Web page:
Why our Starry Nights, Provence is the most popular tour
Posted 01 Apr 2020
Set in the Provençal countryside that inspired hundreds of Vincent Van Gogh paintings, our Starry Nights in Provence trip has topped the table as one of our most popular tours. While each of our luxury European cycling holidays has something special to offer—whether you're intrigued by exploring châteaux in the Loire or rolling gently through the vineyards of Chianti—we're excited to share a few reasons why Starry Nights is so extraordinary.
Leisurely cycling all the way
Located between the Southern Alps and the Mediterranean Sea, Provence is renowned for its varied landscape. Rugged rock formations, rolling hills and towering cliffs are all lovely to look at but can be a bit tricky to pedal up.
We've designed this course to cover some of Provence's beauty spots from a relatively flat network of cycle paths and roads. This gives you the chance to visit and appreciate the best attractions and see sweeping views of the region without doing the heavy legwork.
Lots of flexibility
As you only move hotels twice during this week-long tour, you have plenty of wriggle room and the opportunity to cycle as much – or as little – as you like. The itinerary is definitely not set in stone—we'll give you information on great tracks and trails, but if you fancy spending some time exploring the boutiques and art galleries of Saint-Rémy-de-Provence and Arles you can. It's your holiday, after all!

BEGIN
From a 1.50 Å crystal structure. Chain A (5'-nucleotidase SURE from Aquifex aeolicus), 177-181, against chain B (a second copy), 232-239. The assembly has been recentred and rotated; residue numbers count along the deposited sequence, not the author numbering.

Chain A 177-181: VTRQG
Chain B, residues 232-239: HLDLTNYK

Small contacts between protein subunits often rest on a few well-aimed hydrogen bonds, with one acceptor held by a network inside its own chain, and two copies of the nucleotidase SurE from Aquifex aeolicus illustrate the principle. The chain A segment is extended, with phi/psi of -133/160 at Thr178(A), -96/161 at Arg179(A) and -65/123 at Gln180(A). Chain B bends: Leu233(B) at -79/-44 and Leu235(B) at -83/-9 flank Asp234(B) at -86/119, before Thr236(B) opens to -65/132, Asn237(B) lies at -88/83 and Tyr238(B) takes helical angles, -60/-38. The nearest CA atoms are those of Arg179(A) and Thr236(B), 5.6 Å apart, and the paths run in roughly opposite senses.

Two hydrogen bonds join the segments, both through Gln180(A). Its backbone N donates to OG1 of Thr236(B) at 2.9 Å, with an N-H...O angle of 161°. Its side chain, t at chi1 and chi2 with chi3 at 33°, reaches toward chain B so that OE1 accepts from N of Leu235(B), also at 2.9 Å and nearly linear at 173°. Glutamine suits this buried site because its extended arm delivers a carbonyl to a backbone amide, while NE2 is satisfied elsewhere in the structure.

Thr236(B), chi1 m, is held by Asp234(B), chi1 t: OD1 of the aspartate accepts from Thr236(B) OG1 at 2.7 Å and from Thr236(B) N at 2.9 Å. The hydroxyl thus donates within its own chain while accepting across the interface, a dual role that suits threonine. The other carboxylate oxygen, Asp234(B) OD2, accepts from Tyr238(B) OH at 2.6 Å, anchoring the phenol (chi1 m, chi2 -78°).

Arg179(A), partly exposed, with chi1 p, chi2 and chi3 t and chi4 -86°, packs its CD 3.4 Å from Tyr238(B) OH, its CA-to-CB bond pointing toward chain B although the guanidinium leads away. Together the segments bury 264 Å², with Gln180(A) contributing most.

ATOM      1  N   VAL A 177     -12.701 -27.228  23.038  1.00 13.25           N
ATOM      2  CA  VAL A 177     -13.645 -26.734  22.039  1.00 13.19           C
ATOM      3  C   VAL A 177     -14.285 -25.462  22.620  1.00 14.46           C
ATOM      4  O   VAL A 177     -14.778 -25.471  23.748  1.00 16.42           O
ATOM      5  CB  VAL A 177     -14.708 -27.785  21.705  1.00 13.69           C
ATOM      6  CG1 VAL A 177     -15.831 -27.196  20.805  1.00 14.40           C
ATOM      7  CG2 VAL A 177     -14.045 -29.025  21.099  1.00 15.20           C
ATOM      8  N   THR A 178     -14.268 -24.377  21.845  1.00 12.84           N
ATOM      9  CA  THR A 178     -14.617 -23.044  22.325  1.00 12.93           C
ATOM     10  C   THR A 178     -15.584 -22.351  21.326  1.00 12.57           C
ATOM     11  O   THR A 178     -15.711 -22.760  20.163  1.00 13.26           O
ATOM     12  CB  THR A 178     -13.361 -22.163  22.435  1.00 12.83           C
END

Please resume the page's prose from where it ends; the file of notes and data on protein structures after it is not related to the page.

As well as being able to choose what you do with your days, you can also decide where—and when—you eat. Breakfast is included at both hotels, as are gourmet meals on the nights you move towns. Other than that, your dining options are completely flexible, giving you plenty of excuses to try our favourite restaurants in Provence.
Provence has an incredibly diverse wild colour palette, and, as you cycle through, you'll quickly understand why this particular area was so influential to the likes of Van Gogh. Fields of fragrant purple lavender and vibrant yellow sunflowers make way for lush green forests, all with a backdrop of bright blue skies.
In Roussillon, you'll catch sight of the red-orange cliffs which were an important source of ochre—a natural pigment used by painters until 1929 when synthetic versions became more popular. As you make your way to the Camargue Nature Reserve, you might even be lucky enough to spot the pastel pink flocks of flamingos, around 30,000 of which call the park home from April to September.
Heaps of culture
Days are spent delving into the countryside's charm, while evenings are occupied in two Provençal cultural hubs: Saint-Rémy-de-Provence and Arles.
Van Gogh lived and worked in Arles for just over a year, and was inspired by the scenes of town life he experienced to create legendary paintings like Café de la Gare. The Yellow House he used as a studio was destroyed during WWII, however, the Roman amphitheatre remains standing and often hosts open-air concerts on balmy summer nights.
Van Gogh passed his later years in an asylum in Saint-Rémy-de-Provence, and it's here he painted The Starry Night. Narrow cobblestone streets lend themselves well to dusk-lit strolls, and there is an abundance of pavement cafés to relax in as you listen to the gentle babbling from the fountains.
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